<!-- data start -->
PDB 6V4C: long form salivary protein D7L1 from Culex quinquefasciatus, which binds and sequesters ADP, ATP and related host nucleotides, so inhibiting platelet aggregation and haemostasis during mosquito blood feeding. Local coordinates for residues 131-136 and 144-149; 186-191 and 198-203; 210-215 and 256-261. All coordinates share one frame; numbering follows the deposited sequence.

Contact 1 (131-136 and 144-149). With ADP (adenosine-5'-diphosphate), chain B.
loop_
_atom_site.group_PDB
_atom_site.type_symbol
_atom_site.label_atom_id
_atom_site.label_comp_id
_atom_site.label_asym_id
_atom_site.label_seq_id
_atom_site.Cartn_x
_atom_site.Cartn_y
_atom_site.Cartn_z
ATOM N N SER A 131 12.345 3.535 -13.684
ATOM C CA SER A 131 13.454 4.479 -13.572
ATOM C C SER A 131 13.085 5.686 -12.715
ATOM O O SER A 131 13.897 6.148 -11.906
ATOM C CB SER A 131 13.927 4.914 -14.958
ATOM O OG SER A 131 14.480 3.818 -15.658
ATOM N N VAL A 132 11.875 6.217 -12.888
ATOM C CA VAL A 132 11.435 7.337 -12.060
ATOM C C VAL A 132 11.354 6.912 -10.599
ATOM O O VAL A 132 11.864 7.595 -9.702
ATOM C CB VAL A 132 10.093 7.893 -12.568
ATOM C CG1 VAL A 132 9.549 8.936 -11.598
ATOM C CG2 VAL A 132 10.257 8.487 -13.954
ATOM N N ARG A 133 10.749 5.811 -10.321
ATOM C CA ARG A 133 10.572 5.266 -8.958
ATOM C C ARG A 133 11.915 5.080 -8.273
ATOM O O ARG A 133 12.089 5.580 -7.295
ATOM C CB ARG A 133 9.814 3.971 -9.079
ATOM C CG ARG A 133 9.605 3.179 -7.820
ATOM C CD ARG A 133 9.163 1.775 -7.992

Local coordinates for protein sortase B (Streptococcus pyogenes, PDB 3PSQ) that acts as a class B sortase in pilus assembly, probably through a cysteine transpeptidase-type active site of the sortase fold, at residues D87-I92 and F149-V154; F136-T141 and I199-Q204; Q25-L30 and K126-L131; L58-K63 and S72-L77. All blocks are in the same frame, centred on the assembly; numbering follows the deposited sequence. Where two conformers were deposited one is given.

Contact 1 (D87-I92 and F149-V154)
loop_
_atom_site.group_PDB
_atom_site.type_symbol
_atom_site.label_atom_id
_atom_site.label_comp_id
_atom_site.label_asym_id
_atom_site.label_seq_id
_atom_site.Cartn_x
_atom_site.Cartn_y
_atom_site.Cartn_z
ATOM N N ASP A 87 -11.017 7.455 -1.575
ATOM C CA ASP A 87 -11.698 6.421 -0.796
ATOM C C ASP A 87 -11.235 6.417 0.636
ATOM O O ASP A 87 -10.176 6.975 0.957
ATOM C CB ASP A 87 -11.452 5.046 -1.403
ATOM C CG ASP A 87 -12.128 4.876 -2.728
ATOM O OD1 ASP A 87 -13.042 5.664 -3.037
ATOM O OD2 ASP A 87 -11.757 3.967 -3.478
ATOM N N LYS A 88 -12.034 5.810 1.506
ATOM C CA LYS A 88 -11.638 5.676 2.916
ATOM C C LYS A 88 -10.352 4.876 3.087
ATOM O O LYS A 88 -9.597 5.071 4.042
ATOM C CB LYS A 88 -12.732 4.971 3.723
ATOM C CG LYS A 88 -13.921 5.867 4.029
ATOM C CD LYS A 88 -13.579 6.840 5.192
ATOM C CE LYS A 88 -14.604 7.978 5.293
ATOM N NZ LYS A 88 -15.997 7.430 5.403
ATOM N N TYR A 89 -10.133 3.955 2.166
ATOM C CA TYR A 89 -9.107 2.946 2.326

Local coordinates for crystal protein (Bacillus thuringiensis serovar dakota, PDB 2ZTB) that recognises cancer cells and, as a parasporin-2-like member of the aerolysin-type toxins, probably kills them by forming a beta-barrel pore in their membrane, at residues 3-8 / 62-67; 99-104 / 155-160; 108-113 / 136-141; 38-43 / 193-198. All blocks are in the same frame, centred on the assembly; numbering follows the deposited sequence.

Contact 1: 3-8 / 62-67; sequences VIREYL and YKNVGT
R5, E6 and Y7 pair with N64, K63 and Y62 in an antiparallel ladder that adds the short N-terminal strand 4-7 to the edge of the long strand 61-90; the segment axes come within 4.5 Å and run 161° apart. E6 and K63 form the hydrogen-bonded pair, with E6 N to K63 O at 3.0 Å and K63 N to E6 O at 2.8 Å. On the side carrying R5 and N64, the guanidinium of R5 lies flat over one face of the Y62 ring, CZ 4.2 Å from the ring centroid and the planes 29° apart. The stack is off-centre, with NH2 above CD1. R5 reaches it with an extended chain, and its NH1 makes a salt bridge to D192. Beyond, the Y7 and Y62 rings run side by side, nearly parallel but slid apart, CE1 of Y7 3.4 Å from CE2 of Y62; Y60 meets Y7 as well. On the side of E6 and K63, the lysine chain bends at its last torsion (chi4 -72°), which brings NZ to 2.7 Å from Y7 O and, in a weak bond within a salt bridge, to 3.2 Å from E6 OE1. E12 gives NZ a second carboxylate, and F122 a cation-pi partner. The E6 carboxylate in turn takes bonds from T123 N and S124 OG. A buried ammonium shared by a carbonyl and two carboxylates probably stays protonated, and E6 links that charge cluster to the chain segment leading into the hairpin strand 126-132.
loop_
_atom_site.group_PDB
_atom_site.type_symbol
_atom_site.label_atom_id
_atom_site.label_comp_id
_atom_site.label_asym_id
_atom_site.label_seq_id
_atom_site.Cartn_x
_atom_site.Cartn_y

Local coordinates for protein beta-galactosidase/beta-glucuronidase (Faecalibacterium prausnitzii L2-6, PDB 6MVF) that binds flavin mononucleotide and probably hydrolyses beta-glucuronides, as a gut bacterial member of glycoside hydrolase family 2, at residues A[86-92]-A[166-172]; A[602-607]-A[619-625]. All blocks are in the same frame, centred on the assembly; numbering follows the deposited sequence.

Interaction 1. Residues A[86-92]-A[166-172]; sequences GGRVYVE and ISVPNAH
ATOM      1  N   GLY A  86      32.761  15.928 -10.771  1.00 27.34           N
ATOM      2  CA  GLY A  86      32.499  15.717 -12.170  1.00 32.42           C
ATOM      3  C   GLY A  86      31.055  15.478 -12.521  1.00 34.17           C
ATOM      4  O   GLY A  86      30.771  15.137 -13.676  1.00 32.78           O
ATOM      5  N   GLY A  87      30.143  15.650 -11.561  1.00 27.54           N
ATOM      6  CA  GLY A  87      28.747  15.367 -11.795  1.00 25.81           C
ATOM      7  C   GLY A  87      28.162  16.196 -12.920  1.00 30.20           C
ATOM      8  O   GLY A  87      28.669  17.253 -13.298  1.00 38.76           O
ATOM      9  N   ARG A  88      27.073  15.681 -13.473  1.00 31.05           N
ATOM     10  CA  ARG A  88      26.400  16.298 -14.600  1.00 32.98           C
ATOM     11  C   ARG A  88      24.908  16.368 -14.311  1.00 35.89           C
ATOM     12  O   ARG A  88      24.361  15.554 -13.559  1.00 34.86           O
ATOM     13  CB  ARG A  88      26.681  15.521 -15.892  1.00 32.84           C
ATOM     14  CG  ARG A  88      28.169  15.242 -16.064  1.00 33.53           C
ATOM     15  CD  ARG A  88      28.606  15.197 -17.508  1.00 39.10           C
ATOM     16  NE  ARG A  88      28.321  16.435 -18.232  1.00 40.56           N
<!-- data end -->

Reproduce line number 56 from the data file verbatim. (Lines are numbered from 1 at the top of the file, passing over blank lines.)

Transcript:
ATOM O O LYS A 88 -9.597 5.071 4.042